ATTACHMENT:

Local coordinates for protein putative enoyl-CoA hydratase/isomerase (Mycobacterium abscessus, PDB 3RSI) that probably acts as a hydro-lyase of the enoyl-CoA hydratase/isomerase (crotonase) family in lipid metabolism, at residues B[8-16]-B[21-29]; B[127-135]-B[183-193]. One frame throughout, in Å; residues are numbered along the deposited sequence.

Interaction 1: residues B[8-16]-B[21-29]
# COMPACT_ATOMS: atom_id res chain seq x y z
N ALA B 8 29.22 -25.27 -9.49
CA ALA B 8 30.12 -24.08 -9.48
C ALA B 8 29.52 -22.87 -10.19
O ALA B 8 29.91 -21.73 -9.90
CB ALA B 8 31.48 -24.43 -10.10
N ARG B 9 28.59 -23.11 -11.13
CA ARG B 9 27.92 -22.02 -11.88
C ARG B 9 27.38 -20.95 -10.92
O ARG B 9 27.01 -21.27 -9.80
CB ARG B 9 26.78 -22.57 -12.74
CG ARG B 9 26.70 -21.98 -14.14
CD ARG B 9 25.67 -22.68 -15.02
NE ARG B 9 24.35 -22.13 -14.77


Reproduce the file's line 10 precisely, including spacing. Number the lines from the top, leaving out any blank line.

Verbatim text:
CA ARG B 9 27.92 -22.02 -11.88